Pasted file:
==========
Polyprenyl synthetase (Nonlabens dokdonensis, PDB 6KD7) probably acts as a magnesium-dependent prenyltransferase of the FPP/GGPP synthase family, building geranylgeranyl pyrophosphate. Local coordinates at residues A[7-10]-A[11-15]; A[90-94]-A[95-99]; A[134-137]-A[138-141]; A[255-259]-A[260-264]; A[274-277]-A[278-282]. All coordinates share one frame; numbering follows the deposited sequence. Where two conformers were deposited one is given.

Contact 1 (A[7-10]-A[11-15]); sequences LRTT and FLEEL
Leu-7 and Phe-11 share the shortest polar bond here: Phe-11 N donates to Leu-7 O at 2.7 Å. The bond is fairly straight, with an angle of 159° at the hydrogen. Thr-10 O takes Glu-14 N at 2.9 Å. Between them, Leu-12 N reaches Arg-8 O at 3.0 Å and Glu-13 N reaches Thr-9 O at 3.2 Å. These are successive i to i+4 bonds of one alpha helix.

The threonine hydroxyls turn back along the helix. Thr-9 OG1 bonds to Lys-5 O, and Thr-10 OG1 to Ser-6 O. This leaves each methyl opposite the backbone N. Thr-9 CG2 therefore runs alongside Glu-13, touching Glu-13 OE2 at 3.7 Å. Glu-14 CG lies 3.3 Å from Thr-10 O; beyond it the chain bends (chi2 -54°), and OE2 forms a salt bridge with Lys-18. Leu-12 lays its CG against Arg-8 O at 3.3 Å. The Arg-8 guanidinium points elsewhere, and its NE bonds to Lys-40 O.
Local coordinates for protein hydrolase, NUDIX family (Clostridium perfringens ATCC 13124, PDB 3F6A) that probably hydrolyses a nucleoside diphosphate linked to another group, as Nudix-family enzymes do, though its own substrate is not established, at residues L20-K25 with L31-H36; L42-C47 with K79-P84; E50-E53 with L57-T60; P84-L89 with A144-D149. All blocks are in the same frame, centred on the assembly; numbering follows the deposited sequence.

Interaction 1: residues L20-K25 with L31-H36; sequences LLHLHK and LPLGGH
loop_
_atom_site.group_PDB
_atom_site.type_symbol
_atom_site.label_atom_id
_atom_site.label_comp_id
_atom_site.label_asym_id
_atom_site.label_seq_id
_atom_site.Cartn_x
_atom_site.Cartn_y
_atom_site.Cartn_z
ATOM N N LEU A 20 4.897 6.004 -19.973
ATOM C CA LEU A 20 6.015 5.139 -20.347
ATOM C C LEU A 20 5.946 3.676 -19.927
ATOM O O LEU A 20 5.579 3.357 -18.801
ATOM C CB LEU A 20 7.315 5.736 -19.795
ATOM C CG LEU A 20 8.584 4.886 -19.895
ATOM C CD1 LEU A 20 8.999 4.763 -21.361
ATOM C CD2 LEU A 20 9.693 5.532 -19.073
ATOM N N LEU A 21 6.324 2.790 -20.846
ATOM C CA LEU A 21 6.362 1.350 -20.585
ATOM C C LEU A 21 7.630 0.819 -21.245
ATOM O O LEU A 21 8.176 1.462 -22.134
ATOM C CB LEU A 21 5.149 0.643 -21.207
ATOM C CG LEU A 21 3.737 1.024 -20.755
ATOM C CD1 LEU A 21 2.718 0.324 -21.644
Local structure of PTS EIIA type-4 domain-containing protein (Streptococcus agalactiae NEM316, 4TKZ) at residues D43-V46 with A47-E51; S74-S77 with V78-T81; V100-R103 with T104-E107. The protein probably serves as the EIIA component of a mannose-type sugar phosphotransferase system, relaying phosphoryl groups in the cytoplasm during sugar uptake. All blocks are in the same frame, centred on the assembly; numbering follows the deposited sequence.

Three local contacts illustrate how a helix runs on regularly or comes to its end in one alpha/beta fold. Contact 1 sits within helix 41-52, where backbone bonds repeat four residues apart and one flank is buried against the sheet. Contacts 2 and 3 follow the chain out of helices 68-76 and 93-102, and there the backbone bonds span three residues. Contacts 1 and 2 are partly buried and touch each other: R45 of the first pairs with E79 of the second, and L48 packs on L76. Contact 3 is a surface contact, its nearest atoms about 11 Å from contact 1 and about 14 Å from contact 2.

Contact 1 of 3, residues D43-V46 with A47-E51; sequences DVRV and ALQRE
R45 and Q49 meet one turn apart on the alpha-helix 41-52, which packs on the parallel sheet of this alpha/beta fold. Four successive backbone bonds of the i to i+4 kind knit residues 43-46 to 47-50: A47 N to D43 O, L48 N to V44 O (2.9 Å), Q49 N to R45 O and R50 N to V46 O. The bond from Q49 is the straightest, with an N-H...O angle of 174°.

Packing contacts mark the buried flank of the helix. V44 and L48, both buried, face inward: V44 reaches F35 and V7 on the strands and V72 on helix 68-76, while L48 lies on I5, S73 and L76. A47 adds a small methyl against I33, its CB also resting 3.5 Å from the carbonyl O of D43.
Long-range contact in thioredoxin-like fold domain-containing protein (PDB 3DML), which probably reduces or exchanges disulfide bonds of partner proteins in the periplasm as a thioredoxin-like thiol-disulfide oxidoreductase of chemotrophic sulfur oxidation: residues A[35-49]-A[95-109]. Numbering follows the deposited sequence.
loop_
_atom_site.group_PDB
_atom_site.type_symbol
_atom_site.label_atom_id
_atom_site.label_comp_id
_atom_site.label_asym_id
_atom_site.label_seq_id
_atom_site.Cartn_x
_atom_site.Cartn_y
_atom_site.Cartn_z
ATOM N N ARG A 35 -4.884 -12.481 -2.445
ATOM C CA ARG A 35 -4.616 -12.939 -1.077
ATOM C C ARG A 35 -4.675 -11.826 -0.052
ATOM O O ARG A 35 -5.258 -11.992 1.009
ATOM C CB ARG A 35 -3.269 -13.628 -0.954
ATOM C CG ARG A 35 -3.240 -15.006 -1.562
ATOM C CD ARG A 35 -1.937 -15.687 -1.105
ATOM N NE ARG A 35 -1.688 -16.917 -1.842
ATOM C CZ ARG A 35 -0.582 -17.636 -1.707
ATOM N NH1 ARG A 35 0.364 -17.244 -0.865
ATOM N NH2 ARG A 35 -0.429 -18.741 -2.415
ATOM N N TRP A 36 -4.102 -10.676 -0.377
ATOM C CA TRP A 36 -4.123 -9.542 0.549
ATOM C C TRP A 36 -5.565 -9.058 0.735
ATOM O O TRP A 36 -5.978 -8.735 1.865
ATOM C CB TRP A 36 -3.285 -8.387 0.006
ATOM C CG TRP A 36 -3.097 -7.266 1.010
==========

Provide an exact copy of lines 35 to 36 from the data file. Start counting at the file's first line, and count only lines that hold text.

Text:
R45 and Q49 meet one turn apart on the alpha-helix 41-52, which packs on the parallel sheet of this alpha/beta fold. Four successive backbone bonds of the i to i+4 kind knit residues 43-46 to 47-50: A47 N to D43 O, L48 N to V44 O (2.9 Å), Q49 N to R45 O and R50 N to V46 O. The bond from Q49 is the straightest, with an N-H...O angle of 174°.

Packing contacts mark the buried flank of the helix. V44 and L48, both buried, face inward: V44 reaches F35 and V7 on the strands and V72 on helix 68-76, while L48 lies on I5, S73 and L76. A47 adds a small methyl against I33, its CB also resting 3.5 Å from the carbonyl O of D43.